The poem Gerontion by T.S. Eliot is a dramatic monologue of an old man who reminisces about his lost power to live and his last hope of spiritual rebirth which is actually a symbol of sterility and paralysis. Eliot intended the poem 'Gerontion' of to be a part of the poem The Waste Land of which was already in preparation. But Ezra Pound dissuaded him and hence the poem stands by itself.
The way Eliot has boldly used his source material shows the beauty of the poem. Gerontion is constructed out of echoes of literature. In the poem the suggestion of a voice, a character, a personal tragedy is very strong. Many phrases and lines in the poem were also suggested by Eliot's reading of Elizabethan and Jacobean dramatists. Among the plays directly quoted or used in other ways for theme, material or parody are Shakespeare's Measure for Measure, Tourneur's The Revenger's Tragedy, Chapman's Bussy D' Ambois and Biron, Jonson's The Alchemist, Middleton's The Changeling and Shakespeare's Antony and Cleopatra and The Merchant', of Venice.
The old man in Gerontion is neither completely realistic character as Prufrock was, nor does he symbolize a particular social class. He is rather an allegorical figure who represents the shrunken state of Western religious tradition and the preoccupation of modern man with his own degradation. This poem symbolizes a civilization that values money and secular rationalism, with no religious communion or human sense of community, isolation and instability and emotional stagnation.
In this poem, two contrasted worlds appear that is "good old days" and "the bad new days. But it's easier to see that if such a contrast exists, it is extremely superficial. The mysterious figures - Mr. Hakagawa, Madame de Tornquist, Fraulein Von Kulp - are symbols of the modern inheritors. The poem is interesting largely as a training ground for The Waste Land. The dissolution of time, the system of allusion, and even the metrical experimentation within the limits of a much order metrical system, tested in Gerontion.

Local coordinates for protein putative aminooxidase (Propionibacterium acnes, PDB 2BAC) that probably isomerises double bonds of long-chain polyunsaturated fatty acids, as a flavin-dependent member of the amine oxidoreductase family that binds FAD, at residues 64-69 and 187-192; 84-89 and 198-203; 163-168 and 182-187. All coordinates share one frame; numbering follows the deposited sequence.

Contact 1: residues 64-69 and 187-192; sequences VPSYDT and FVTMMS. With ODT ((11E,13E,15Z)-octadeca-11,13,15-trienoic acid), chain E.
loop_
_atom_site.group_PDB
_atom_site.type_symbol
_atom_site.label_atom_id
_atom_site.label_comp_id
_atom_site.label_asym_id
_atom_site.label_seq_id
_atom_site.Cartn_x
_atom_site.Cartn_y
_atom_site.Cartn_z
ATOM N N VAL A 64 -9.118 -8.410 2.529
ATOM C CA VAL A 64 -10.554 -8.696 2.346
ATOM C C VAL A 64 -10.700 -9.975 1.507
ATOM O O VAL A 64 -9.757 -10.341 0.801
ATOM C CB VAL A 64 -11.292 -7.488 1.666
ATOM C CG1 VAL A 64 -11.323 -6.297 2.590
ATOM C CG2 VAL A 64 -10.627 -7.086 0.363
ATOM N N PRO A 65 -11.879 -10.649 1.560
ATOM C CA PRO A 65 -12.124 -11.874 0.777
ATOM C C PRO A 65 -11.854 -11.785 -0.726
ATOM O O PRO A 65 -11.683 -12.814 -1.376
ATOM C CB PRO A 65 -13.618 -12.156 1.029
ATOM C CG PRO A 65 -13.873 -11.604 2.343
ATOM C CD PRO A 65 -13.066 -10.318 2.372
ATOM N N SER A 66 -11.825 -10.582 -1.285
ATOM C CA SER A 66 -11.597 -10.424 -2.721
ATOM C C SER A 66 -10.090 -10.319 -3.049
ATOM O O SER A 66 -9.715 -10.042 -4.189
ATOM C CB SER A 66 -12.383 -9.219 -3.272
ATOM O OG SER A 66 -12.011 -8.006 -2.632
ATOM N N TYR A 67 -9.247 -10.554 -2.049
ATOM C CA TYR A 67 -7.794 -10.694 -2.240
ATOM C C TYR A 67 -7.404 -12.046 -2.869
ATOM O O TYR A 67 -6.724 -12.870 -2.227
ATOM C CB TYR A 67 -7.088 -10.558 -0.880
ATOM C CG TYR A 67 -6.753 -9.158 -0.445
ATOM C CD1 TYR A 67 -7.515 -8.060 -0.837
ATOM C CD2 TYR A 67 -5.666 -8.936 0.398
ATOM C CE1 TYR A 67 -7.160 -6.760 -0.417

Though the poem is a prelude to The Waste Land, it is still a significant work in its own.The blank verse of the poem is based on Eliot's study of the post-Shakespearean dramatists. He does not merely revives the blank verse rhythms of the Jacobean dramatist; he develops them so that they become something new. The feeling and the tone of the poem are desperate and deeply pessimistic and there is a blackness and bleakness of the soul, unlike the self-mocking failure of middle-aged Prufrock.
The poem is difficult, chiefly because of the fusions it creates. Firstly, there is a fusion of individual humans and humanity. Secondly, there is a fusion of present and past. Gerontion's mind continuously oscillate between his present situation and his past memories.
The poem consists quotations from the literatures of the past and present which is woven into the central emotive and tonal structure. Eliot had written about the necessity for tradition in his famous essay, Tradition and the Individual Talent in 1917. According to this essay, no poet is an island. There is simply no such thing as a totally original independent talent. The new writer is the product of the tradition and he is also a part of it. In Gerontion, T. S. Eliot puts his theory into practice by weaving quotations and references that it is difficult to say where one ends and the other begins.